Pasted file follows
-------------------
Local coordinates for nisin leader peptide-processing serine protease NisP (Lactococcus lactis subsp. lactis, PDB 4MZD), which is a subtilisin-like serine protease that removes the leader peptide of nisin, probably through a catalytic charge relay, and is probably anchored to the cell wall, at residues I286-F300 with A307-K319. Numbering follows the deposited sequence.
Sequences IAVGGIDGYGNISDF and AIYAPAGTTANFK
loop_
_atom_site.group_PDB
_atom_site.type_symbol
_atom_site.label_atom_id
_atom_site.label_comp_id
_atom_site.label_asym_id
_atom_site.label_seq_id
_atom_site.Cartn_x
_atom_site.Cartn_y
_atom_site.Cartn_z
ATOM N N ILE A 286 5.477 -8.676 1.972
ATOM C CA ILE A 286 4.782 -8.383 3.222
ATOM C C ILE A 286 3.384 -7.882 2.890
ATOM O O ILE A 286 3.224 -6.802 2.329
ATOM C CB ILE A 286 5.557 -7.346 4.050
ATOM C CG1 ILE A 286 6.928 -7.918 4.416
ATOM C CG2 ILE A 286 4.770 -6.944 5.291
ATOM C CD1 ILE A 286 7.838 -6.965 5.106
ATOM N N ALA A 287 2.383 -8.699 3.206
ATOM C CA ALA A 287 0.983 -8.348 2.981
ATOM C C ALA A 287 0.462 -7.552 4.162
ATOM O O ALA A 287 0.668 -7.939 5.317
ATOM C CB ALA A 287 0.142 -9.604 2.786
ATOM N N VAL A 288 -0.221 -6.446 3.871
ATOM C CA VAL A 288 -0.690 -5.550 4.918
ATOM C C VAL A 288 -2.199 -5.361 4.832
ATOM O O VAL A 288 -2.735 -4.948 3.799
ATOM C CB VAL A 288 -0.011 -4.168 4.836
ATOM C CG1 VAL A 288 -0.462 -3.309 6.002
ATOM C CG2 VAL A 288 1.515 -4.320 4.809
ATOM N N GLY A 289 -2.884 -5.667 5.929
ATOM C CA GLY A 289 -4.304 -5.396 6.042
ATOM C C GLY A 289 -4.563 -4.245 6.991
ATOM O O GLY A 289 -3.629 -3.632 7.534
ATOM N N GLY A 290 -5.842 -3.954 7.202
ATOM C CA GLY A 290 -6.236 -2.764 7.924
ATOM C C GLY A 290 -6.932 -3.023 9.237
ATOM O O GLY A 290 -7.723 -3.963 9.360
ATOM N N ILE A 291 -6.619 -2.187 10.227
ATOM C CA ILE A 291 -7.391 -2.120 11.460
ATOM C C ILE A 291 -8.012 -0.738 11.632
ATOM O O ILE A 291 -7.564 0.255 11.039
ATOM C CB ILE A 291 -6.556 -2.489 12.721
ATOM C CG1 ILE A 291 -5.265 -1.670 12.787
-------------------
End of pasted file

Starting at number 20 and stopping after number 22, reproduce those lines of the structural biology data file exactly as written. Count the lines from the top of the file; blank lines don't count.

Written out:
ATOM C CD1 ILE A 286 7.838 -6.965 5.106
ATOM N N ALA A 287 2.383 -8.699 3.206
ATOM C CA ALA A 287 0.983 -8.348 2.981